• Key Publics 38
  • Key Publics 2. Teachers a. Rationale for targeting i. Including information about STEM careers and space Primary Publics education in the curriculum may increase students’ favorable perception of STEM studies and careers. 1. Students between 3rd and 10th grades ii. If teachers are inspired to be passionate about a. Rationale for targeting teaching STEM education, then perhaps more interest i. Students in these grades may not have decided what in a US space exploration program can be generated. career to pursue, and may be persuaded to choose b. Key message STEM-related careers. i. Include hands-on STEM-related materials and b. Key message example career paths in the lesson plans to keep i. STEM-related studies and careers are interesting and students engaged in learning. help us live better lives. c. Example c. Examples i. Teacher Terry i. Science Sally 1. Teaches math and science in suburban public 1. 11 years old/6th grade middle school 2. In Science Olympiad 2. 25-35 years old 3. Encouraging parents 3. Very active in school, does lunchroom duty, etc. 4. Dad is an IT specialist, mom is a stay-at-home 4. Very involved with students’ success mom, president of the PTA 5. Sponsors MATHCOUNTS 5. Watches Discovery Channel and Disney Channel 6. Married, no children 6. Plays Wii games 7. Middle class 7. Watches YouTube 8. Uses iTunes to download music for her iPod 3. U.S. Taxpayers 9. Uses text messaging extensively a. Rationale for targeting ii. Curious Cathy i. U.S. taxpayers influence the national agenda and may 1. 8 years old/3rd grade help create support for U.S. space exploration. 2. Younger sister of Science Sally b. Key message 3. Willing to try anything once i. Things you use every day only exist because of space 4. Likes to hang out with her older sister, who she exploration. Where would you be without space? looks up to 5. Watches the Disney Channel 4. Social Media Users 6. Doesn’t use the Internet much, except with parent a. Rationale for targeting supervision i. Social media users include all target audiences. 7. Takes dance lessons b. Key message 8. Plays tee-ball i. Space exploration is a positive thing that improves 9. Outgoing and friendly your quality of life on Earth. 10. Girl Scout 39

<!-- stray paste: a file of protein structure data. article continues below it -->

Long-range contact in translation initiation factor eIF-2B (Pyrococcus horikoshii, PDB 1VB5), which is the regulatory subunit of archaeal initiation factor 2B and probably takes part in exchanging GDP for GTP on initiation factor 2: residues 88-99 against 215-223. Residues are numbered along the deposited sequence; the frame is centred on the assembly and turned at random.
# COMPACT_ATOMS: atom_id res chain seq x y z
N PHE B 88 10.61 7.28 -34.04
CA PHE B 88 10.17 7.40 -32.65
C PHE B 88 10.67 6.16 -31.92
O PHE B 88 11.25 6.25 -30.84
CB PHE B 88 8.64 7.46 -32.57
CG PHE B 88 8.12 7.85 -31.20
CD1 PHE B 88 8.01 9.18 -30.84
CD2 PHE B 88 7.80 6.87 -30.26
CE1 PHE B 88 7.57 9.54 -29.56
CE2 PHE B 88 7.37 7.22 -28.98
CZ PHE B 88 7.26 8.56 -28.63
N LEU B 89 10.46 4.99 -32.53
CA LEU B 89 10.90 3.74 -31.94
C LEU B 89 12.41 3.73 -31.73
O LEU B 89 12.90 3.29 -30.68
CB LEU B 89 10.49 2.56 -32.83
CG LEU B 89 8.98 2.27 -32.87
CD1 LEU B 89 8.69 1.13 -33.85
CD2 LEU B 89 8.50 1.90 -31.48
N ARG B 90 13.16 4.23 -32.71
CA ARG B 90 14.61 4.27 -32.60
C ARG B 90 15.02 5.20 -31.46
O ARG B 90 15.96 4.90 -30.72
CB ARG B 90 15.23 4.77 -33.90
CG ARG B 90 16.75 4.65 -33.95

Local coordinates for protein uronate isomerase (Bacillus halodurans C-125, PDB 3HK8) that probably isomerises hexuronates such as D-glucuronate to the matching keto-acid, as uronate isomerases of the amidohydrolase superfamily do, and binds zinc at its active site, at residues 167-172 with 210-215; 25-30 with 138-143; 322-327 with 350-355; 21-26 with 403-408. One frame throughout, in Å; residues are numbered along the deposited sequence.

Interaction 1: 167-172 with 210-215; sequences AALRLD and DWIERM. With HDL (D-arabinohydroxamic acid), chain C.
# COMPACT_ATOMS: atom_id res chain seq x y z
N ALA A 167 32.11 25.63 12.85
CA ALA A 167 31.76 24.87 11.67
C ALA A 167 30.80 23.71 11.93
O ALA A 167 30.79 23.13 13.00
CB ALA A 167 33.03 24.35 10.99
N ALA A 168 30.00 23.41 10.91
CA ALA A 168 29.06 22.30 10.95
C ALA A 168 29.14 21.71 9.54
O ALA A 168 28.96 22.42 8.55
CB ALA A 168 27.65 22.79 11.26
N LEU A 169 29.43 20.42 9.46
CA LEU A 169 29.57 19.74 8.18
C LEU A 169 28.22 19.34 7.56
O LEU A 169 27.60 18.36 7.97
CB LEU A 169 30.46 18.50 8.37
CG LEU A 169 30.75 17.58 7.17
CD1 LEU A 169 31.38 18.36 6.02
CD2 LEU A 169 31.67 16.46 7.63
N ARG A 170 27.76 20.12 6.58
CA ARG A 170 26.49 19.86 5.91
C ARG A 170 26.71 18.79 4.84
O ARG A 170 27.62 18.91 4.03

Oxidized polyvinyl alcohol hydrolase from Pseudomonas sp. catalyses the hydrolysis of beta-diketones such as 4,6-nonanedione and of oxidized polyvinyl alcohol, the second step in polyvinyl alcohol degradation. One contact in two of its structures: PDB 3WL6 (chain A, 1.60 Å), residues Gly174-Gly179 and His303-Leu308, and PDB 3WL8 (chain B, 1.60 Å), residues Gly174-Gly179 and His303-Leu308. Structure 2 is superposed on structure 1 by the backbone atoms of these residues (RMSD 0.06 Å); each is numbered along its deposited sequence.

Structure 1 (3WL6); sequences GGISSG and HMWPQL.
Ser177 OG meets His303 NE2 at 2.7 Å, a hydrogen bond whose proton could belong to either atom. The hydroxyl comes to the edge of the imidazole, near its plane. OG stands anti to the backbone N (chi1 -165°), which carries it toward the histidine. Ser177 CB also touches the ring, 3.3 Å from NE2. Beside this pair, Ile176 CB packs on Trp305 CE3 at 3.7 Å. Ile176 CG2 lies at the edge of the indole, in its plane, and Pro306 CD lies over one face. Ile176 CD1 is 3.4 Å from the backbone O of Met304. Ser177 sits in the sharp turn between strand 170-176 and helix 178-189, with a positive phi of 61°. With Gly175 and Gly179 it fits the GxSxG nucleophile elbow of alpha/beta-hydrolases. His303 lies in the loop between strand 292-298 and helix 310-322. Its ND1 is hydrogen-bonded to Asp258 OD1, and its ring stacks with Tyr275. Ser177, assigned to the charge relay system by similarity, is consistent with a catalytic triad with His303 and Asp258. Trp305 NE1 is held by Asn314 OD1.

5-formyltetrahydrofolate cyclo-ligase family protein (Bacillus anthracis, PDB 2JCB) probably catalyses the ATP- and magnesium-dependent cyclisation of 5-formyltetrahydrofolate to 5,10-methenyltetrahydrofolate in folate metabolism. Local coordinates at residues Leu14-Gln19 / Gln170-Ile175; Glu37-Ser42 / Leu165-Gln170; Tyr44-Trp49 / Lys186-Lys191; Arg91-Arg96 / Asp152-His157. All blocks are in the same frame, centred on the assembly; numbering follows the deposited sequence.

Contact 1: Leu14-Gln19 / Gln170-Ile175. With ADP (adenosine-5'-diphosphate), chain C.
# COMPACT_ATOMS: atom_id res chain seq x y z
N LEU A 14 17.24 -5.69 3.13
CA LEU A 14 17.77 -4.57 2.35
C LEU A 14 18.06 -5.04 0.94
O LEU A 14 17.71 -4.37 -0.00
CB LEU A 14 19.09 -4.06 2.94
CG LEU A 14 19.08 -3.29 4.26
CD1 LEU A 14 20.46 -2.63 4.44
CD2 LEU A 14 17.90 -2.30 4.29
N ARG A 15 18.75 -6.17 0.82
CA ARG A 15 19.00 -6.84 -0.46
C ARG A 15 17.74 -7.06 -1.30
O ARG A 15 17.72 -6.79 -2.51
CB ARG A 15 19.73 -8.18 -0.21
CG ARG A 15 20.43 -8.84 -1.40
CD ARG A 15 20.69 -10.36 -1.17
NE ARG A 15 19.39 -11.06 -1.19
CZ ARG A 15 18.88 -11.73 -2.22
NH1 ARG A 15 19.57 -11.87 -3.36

• Intervening Publics 3. Coalition for Space Exploration Members a. Rationale for targeting 1. Media i. Coalition members are enthusiastic about space a. Rationale for targeting exploration and STEM education, and hold STEM- i. Members of the media are gatekeepers to other target related careers. audiences, and influence the public agenda. b. Key message b. Key message i. Volunteering to speak at local schools will encourage i. Space exploration is a vital endeavor that the public students to pursue STEM education and STEM- needs to know about. If new discoveries are made in related careers. space, they could increase our quality of life. c. Examples 4. The Discovery Channel i. Reporters a. Rationale for targeting ii. Bloggers i. The Discovery Channel will co-sponsor for the iii. Entertainment media Coalition, and is invested in encouraging students to pursue STEM education and careers. 2. Involved parents of students between 3rd and 10th grades b. Key message a. Rationale for targeting i. By sponsoring a mobile learning bus, you will directly i. Parent involvement in student endeavors has been encourage students to pursue STEM education and shown to increase student participation, interest and careers and have your name associated with a good success in school. cause. ii. Parents have a direct influence over what their children believe. If parents are interested in a US space exploration program, then perhaps their children will be too. b. Key message i. America needs to educate strong leaders, and STEM education is the perfect way to inspire interest and predict future student success. c. Example i. Bob the Builder 1. Age 35-45 2. Married 3. Has 1-3 kids 4. College degree 5. Employed full time, white collar job 6. Middle class 7. Goes to parent-teacher conferences 8. Attends school functions his child is involved in 40